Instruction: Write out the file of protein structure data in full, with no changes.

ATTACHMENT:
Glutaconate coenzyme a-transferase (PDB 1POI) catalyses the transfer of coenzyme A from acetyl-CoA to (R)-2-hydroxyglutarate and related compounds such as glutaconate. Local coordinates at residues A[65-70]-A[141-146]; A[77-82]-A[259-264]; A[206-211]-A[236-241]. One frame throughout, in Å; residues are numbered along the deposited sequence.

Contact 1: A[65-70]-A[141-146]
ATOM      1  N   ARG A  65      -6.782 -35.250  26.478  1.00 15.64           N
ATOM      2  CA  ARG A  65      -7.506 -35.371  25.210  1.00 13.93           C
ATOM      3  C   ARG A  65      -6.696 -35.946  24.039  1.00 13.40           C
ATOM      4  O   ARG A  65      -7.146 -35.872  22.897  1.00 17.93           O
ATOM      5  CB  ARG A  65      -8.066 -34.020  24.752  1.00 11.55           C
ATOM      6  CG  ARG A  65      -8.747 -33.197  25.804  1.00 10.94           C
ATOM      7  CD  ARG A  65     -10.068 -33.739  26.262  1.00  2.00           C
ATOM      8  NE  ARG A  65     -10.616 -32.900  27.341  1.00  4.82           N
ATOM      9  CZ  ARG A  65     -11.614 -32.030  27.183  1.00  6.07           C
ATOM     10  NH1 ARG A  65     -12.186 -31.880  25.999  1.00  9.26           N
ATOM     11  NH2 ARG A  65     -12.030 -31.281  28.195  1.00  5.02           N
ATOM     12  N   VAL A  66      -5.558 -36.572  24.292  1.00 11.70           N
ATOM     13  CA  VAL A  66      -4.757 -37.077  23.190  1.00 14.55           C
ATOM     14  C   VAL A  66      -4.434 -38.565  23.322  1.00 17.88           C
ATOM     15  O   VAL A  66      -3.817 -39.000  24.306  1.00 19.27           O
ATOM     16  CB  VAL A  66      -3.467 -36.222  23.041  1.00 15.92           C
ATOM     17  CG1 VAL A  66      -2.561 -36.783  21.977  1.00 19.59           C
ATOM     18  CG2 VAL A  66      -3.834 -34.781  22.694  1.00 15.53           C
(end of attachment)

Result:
Glutaconate coenzyme a-transferase (PDB 1POI) catalyses the transfer of coenzyme A from acetyl-CoA to (R)-2-hydroxyglutarate and related compounds such as glutaconate. Local coordinates at residues A[65-70]-A[141-146]; A[77-82]-A[259-264]; A[206-211]-A[236-241]. One frame throughout, in Å; residues are numbered along the deposited sequence.

Contact 1: A[65-70]-A[141-146]
ATOM      1  N   ARG A  65      -6.782 -35.250  26.478  1.00 15.64           N
ATOM      2  CA  ARG A  65      -7.506 -35.371  25.210  1.00 13.93           C
ATOM      3  C   ARG A  65      -6.696 -35.946  24.039  1.00 13.40           C
ATOM      4  O   ARG A  65      -7.146 -35.872  22.897  1.00 17.93           O
ATOM      5  CB  ARG A  65      -8.066 -34.020  24.752  1.00 11.55           C
ATOM      6  CG  ARG A  65      -8.747 -33.197  25.804  1.00 10.94           C
ATOM      7  CD  ARG A  65     -10.068 -33.739  26.262  1.00  2.00           C
ATOM      8  NE  ARG A  65     -10.616 -32.900  27.341  1.00  4.82           N
ATOM      9  CZ  ARG A  65     -11.614 -32.030  27.183  1.00  6.07           C
ATOM     10  NH1 ARG A  65     -12.186 -31.880  25.999  1.00  9.26           N
ATOM     11  NH2 ARG A  65     -12.030 -31.281  28.195  1.00  5.02           N
ATOM     12  N   VAL A  66      -5.558 -36.572  24.292  1.00 11.70           N
ATOM     13  CA  VAL A  66      -4.757 -37.077  23.190  1.00 14.55           C
ATOM     14  C   VAL A  66      -4.434 -38.565  23.322  1.00 17.88           C
ATOM     15  O   VAL A  66      -3.817 -39.000  24.306  1.00 19.27           O
ATOM     16  CB  VAL A  66      -3.467 -36.222  23.041  1.00 15.92           C
ATOM     17  CG1 VAL A  66      -2.561 -36.783  21.977  1.00 19.59           C
ATOM     18  CG2 VAL A  66      -3.834 -34.781  22.694  1.00 15.53           C